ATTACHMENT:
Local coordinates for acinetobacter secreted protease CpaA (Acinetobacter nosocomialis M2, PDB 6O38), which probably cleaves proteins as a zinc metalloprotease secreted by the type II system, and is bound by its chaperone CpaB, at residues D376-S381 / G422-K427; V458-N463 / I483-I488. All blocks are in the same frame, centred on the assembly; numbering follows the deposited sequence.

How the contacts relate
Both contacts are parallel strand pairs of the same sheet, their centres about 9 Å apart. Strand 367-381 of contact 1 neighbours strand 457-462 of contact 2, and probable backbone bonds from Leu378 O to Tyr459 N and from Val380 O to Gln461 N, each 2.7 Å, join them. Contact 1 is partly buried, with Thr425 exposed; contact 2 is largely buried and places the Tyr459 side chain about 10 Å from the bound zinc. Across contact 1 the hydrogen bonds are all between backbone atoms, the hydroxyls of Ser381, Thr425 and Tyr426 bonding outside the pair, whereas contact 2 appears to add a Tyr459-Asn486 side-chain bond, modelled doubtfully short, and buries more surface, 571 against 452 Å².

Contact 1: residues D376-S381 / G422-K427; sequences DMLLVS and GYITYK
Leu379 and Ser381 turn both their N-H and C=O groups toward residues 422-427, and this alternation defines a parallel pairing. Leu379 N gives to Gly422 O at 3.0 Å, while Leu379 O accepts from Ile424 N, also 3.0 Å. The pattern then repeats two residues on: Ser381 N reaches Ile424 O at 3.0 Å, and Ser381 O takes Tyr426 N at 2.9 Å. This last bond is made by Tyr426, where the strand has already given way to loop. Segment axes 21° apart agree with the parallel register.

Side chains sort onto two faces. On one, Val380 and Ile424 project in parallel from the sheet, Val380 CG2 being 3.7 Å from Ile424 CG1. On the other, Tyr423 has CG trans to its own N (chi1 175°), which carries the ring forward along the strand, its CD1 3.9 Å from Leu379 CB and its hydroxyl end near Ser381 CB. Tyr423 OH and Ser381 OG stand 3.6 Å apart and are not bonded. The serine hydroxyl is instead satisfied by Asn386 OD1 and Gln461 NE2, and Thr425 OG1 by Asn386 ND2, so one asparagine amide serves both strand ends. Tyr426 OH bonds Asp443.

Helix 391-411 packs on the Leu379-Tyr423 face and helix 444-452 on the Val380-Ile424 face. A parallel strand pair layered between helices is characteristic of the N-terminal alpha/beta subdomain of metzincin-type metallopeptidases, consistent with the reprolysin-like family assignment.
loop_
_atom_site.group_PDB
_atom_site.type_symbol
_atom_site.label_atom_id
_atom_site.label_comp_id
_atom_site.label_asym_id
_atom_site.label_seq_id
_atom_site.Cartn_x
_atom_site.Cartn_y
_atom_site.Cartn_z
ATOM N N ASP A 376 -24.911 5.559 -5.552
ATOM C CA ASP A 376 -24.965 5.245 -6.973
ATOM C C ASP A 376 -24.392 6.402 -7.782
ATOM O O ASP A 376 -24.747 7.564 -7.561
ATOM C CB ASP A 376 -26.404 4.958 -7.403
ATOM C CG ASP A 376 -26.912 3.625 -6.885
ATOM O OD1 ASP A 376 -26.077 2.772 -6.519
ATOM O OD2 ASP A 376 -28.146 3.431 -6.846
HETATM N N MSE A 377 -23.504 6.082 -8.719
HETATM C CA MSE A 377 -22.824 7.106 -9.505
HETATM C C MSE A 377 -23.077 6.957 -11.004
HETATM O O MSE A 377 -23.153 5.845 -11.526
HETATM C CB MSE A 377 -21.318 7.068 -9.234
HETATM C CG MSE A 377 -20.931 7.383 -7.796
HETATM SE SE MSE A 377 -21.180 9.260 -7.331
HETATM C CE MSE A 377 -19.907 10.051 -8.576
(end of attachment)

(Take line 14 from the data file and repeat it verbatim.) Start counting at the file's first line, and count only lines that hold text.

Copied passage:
_atom_site.label_seq_id